Apple Watch prompts 48-year-old man to get lifesaving heart surgery | Cult of Mac

Apple Watch prompts 48-year-old man to get lifesaving heart surgery


Apple Watch alerts user of irregular heart rhythms in sleep
The Apple Watch is turning out to be a life-saver!
Photo: Apple

Someone needs to get the Apple Watch its own comic book series, because right now it’s saving more lives than most DC and Marvel superheroes put together.

The latest case involves a 48-year-old U.K. man who underwent lifesaving heart surgery after a series of Apple Watch alerts about his low heart rate.

Paul Hutton’s Apple Watch alerted him that his heart rate regularly dropped below 40 beats per minute. That’s far lower than the 60 to 100 bpm of a typical resting heart rate. The readings prompted a visit to his doctor, who suggested that Hutton cut caffeine from his diet.

However, Hutton continued to receive notifications from his Apple Watch. Ultimately, he was diagnosed with ventricular bigeminy, a condition in which the heart beats irregularly. He underwent a three-hour procedure to correct the problem.

“My surgeon was absolutely brilliant,” Hutton told the The Telegraph. “I keep checking my pulse on my Apple Watch and it all seems good.”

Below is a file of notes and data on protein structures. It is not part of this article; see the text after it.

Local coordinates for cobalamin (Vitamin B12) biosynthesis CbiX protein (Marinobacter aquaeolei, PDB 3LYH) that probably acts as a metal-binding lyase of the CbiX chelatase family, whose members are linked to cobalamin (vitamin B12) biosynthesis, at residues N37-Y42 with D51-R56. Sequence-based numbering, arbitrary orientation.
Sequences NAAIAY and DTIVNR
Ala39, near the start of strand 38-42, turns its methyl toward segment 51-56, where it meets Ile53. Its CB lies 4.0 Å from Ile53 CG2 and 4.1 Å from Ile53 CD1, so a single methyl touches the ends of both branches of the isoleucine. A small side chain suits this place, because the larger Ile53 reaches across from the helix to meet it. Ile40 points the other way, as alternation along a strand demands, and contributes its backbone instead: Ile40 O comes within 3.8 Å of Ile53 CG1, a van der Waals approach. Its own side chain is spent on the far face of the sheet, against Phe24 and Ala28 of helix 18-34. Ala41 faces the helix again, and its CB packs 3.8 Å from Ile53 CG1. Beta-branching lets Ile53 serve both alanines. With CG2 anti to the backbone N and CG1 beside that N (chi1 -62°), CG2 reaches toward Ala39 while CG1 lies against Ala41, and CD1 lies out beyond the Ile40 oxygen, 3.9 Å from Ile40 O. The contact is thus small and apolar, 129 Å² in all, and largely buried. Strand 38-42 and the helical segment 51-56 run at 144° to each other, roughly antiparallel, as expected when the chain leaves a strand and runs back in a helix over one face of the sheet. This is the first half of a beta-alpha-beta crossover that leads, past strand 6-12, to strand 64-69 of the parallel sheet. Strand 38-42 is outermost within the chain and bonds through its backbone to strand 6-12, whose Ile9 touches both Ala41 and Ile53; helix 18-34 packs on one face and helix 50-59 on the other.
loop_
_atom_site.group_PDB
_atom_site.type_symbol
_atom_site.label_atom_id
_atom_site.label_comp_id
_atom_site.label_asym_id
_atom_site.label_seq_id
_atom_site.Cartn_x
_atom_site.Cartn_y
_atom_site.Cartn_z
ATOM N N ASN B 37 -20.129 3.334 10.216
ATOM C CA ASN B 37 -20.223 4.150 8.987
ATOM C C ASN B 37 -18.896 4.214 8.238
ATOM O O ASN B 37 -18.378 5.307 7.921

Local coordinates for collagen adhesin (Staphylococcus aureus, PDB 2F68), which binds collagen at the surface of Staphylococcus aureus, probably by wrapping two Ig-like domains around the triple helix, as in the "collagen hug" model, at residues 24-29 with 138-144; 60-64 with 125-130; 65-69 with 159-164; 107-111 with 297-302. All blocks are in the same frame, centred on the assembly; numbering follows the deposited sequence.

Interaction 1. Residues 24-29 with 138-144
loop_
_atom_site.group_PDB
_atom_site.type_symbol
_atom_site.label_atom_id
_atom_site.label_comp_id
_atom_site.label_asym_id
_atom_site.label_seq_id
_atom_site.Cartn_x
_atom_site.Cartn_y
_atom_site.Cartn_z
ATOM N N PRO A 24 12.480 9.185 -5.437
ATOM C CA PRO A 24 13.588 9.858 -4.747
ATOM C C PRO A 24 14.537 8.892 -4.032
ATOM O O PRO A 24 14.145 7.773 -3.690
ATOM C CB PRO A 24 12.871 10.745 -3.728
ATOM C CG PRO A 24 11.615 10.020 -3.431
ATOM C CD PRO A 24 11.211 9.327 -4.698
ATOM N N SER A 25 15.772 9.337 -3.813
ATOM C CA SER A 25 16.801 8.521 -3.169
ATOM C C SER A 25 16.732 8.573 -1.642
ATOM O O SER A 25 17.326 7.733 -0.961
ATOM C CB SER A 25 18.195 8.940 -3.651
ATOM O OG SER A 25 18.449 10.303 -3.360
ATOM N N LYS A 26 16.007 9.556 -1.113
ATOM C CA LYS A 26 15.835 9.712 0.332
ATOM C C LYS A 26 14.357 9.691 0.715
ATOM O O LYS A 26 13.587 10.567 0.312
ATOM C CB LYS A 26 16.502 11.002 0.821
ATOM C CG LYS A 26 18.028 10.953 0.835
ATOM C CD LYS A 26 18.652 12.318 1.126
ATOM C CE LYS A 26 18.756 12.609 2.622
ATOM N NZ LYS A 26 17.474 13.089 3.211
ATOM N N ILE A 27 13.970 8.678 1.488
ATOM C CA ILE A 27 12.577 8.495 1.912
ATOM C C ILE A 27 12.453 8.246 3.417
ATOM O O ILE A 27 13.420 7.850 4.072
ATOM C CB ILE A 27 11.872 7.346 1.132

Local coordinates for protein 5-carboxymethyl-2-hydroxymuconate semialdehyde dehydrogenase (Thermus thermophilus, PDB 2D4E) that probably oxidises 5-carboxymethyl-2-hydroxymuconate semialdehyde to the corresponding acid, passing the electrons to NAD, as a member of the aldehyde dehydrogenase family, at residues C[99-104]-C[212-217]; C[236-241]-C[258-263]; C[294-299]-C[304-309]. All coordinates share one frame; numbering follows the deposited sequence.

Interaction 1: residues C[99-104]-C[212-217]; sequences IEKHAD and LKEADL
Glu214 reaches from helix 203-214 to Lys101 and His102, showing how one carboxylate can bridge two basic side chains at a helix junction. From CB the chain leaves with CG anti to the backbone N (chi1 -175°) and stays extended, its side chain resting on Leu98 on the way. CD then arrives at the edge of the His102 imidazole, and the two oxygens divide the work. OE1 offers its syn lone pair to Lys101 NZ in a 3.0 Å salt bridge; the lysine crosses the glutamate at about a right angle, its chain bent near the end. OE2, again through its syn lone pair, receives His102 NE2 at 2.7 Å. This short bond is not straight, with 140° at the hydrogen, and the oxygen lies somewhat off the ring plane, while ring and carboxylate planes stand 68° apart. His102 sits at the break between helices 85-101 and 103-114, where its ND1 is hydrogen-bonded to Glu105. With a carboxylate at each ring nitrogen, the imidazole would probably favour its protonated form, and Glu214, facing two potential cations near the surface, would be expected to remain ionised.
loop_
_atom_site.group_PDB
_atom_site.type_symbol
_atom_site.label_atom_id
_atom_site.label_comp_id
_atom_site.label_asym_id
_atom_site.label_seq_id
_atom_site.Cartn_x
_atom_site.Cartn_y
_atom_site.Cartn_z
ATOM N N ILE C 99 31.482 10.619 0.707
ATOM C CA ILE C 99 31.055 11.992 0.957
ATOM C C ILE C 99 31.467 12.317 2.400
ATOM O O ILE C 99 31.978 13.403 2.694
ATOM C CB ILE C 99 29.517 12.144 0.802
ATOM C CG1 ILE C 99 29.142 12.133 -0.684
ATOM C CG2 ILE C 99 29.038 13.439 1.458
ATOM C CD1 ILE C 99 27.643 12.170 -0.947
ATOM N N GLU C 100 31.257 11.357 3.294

The Apple Watch saves lives

We often talk about technology’s capacity to change lives. There are few things more life-changing than tech that actually can save lives. That’s exactly where the Apple Watch is today, and it’s a big change from a device that more or less replicated the iPhone’s feature set in its early days.

Indeed, Apple’s focus on digital health for Apple Watch is now paying off in a big way.

Rarely a week goes by without a story such as Hutton’s. Much of the time, they focus on the Apple Watch’s heart-reading ECG tech. That’s the case here. But there are other stories as well.

Last month, we wrote about an 87-year-old woman whose Apple Watch called emergency services after she was involved in a car accident. Earlier this week, an Apple Watch potentially saved the life of a man stuck hundreds of feet offshore in Lake Michigan. Using the Apple Watch’s SOS Mode, he called for rescue.

Source: The Telegraph